“I don’t know of a single thing they (Republicans) have been willing to cut, not a single thing,” Strickland said. “I am the one who has been willing to make tough decisions, even some that have caused some of my longest and best friends to be upset with me.”
Asked if he could support a House Republican plan to reduce the number of state agencies from 24 to 11 at a projected savings of $1 billion, Strickland again criticized the plan as empty rhetoric.
“Of course I would if they would tell me what functions of government are you going to eliminate?” Strickland said. “I’ve done what Republicans have claimed they’re going to do for decades and have not done.”
Although they controlled the Statehouse for much of the two decades before 2007, Republicans made no effort to enact their government-reduction plan.
Strickland appeared raring to go against former U.S. Rep. John Kasich of Westerville, the likely GOP gubernatorial nominee. The governor said anew that at 68 he is in excellent health, but indicated he would not release medical records.
“I’ll release my medical records when John Kasich releases his tax returns,” Strickland said.
The reference was to the eight years since 2000 that Kasich spent as a managing director of Lehman Brothers, the giant Wall Street brokerage whose collapse is blamed for triggering the recession. Kasich has maintained that he had no role in management decisions at Lehman or the firm’s failure. His campaign said it will release Kasich’s returns for 2008 and evidence he didn’t reap a large bonus in 2007 although not the actual returns for earlier years.
Reminded of his 2006 campaign promise to “turnaround Ohio,” Strickland said he cannot be held responsible for the national recession or the “greed and avarice on Wall Street” which he said caused it. Even as state tax revenues declined, Strickland said, he allocated more money to schools due to federal stimulus funding and “laid a foundation over the last three years that will serve Ohio well.”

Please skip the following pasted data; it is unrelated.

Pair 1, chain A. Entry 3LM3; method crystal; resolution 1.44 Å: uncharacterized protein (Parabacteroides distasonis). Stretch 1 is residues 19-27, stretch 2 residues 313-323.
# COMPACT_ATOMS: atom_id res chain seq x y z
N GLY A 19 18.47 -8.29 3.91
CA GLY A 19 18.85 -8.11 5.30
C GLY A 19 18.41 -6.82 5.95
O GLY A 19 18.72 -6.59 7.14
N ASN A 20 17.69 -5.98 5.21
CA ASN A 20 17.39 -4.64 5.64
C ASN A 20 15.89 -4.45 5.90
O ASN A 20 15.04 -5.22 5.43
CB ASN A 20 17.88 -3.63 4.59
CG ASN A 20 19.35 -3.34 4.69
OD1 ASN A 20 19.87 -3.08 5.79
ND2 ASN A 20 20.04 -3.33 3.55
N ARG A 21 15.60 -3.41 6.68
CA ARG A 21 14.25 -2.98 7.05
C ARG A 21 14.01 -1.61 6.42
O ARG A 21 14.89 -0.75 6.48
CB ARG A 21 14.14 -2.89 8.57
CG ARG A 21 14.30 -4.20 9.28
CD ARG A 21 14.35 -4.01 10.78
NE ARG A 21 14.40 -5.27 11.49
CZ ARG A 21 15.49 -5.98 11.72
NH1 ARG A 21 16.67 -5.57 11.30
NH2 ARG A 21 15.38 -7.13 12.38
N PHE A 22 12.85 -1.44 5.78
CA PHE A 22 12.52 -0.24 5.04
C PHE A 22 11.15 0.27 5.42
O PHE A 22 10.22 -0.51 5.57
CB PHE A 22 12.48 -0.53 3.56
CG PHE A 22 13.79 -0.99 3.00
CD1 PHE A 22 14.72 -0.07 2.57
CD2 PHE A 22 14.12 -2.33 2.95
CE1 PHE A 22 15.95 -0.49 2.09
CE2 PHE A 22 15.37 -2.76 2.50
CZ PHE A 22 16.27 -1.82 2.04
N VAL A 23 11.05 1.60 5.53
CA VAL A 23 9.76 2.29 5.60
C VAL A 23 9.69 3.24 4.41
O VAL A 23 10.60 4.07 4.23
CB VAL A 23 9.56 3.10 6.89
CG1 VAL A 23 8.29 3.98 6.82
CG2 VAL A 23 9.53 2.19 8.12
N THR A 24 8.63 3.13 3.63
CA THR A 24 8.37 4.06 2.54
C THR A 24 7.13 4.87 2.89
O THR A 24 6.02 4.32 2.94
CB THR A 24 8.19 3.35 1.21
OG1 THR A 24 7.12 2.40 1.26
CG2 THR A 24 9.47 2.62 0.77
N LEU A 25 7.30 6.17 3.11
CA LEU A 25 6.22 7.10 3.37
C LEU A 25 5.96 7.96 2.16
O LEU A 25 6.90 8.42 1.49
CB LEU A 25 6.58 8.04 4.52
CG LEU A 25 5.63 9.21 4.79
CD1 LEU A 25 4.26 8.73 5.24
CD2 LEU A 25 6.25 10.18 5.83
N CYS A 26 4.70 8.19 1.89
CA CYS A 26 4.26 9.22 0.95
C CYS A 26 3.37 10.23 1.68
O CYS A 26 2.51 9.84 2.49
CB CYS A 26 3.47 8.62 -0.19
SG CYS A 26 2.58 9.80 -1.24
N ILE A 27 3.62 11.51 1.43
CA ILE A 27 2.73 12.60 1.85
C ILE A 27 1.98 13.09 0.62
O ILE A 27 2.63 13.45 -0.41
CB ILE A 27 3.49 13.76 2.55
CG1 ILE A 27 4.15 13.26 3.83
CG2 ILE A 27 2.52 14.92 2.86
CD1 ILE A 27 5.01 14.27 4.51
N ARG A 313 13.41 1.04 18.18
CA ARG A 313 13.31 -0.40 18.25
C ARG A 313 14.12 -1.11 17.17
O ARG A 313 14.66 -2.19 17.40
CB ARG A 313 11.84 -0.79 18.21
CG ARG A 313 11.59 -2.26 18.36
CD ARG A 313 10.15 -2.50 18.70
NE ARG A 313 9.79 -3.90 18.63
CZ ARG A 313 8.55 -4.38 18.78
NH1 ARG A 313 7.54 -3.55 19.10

During his first term, the legislature passed an electricity deregulation bill that “is bringing stability and predictability to electric costs,” Strickland said, and expanded health care coverage to more than 100,000 Ohioans.
So on Sunday we are treated to a column from Hallett which is glowing about Strickland’s 4.2% income tax increase.
Then on Monday, we are treated to an unquestioning, soft-ball interview. Never mind that the market downfall and the collapse of Lehman’s is due to government intervention in the marketplace that Strickland supported. And never mind Strickland’s so-called “electricity deregulation” bill was actually a bill to maintain Ohio utility monopolies and turn “fair and equitable” rate increases over to a toothless PUCO. And lets not mention how dubious the 4900 jobs cut is. And never mind that Gov. Strickland is personally comfortable with releasing his tax reforms because, despite a lifetime earning a high salary, owns NO investments and has essentially lived paycheck-to-paycheck.
Joe Hallett is such a fan of Ted Strickland’s policies that this interview wouldn’t have been remotely different if Strickland’s press office wrote it the questions and answers for him. In fact, I wouldn’t be surprised if that really happened.
Then, to top it all off, Joe Hallett authored this short, 3-paragraph news article reiterating his personal opinion that John Kasich should have offered endless specifics about a budget negotiation process that he was not privy to:
John Kasich, the likely Republican nominee for governor, continually refused over the past month to comment on the state budget impasse.
As Senate Republicans and Democratic Gov. Ted Strickland wrangled over a solution that eventually included delaying a 4.2 percent income-tax cut effective this year and a pilot program to reform state construction projects, Kasich declined to say what he would do as governor.
But less than a day after a budget deal was struck — and agreed to by the GOP Senate president and Finance Committee chairman — Kasich’s campaign e-mailed a fund-raising pitch to supporters blasting Strickland for “sticking Ohioans with a tax hike.” The fundraising foray included a link that took recipients to a page offering options to contribute from $25 to $11,359.56 to the Kasich campaign.
Even the caption under Kasich’s stock picture reads in bold letters: “What would a Gov. John Kasich do? He wouldn’t say.”
So at The Columbus Dispatch where is the line drawn between Joe Hallett’s op-eds and Joe Hallett’s reporting? There doesn’t seem to be a line, which is why if the Dispatch was serious about maintaining a reputation of objective reporting, they would FIRE Joe Hallett immediately.